The Orioles didn’t land veteran right-hander Bronson Arroyo this week; he signed a two-year deal with a third-year option with the Arizona Diamondbacks worth a guaranteed $23.5 million.

A.J. Burnett is still on the open market, but there is a growing sense that the Monkton resident is not going to end up in Baltimore -- I’ve heard various theories as to why, but since they aren’t coming directly out of Burnett’s mouth, it doesn’t make much sense to speculate.

Ervin Santana and Ubaldo Jimenez are still looking for jobs, and the Orioles are interested and talking to both, but their asking prices and attachment to a draft pick make me wonder how serious the Orioles are about signing either right-hander.

The Orioles also have had continual talks about Suk-min Yoon, but they haven’t met the 27-year-old Korean’s asking price yet. And I think part of that is because they aren’t sure whether he could handle a season’s workload as a starter.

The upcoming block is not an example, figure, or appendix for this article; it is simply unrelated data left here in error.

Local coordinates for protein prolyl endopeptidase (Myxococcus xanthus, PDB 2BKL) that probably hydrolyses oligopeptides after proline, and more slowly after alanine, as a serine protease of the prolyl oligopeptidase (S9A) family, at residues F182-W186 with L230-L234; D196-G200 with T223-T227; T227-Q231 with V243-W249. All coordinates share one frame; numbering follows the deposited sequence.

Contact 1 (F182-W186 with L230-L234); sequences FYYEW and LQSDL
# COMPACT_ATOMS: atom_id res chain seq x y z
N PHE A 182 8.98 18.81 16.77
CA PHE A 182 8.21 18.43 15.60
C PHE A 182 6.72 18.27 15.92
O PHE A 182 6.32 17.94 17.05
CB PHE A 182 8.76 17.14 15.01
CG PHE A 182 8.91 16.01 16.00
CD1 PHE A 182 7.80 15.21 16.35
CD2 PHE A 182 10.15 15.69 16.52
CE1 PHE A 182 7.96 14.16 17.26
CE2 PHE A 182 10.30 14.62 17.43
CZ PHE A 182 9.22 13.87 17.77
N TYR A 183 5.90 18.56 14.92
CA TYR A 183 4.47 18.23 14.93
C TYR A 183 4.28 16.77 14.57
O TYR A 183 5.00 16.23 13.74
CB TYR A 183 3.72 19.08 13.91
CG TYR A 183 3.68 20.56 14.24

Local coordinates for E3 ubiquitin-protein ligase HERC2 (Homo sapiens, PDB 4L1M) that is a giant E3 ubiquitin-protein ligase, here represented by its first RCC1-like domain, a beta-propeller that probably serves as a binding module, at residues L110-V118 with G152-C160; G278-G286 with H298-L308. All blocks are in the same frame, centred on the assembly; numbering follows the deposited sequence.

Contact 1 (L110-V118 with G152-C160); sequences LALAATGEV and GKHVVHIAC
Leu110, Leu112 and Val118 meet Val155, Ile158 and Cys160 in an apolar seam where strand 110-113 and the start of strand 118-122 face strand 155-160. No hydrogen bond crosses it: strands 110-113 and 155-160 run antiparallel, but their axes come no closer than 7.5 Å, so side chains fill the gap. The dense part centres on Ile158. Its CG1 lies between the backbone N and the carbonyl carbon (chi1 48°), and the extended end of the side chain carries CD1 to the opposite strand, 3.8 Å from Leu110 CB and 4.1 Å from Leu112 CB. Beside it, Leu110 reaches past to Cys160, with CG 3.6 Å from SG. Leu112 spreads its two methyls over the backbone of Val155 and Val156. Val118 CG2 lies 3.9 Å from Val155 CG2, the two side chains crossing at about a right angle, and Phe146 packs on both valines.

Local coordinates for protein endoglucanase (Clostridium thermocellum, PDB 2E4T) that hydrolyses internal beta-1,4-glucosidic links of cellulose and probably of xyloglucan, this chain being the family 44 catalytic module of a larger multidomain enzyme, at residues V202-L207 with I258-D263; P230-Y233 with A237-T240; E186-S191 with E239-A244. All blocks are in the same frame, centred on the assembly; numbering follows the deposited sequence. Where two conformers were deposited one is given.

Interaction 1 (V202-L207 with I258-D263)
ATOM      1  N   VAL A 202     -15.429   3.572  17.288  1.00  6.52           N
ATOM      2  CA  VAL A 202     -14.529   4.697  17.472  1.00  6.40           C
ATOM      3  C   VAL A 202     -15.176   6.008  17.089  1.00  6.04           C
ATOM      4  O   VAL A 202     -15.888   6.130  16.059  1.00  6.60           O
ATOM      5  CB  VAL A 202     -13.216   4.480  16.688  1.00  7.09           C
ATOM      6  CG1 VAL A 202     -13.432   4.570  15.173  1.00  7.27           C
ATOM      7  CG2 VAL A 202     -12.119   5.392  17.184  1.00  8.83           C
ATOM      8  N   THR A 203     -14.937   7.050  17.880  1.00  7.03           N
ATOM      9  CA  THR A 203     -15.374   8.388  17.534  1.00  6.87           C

They’ve talked to all four, yet none of the above options seems particularly close to joining the Orioles. And if none do, then the Orioles should pull the plug on buying a veteran starter and resist the urge to make a run at remaining free agents such as Erik Bedard, Chris Capuano, Aaron Harang, Clayton Richard, Johan Santana and Joe Saunders, to name a few.

If that’s what’s left standing, if the Orioles can’t get Burnett and aren’t serious on Ervin Santana, Jimenez and, to a lesser extent, Yoon, then it’s time to pack up the tents and head to Sarasota, Fla., this week with the current projected rotation.

That’s not to say you should be content with this current group of starters, which badly needed to be upgraded, and instead, with the losses of Scott Feldman and Jason Hammel, may have gone backward from a unit that was one of the worst, ERA-wise, in the American League in 2013.

But at this point, I’d rather take my chances in the fifth starter’s role with 26-year-old left-hander Zach Britton, who is out of options and is pitching with his career on the line, then waste a couple million dollars on a 30-something who pitched well in 2008 or 2010.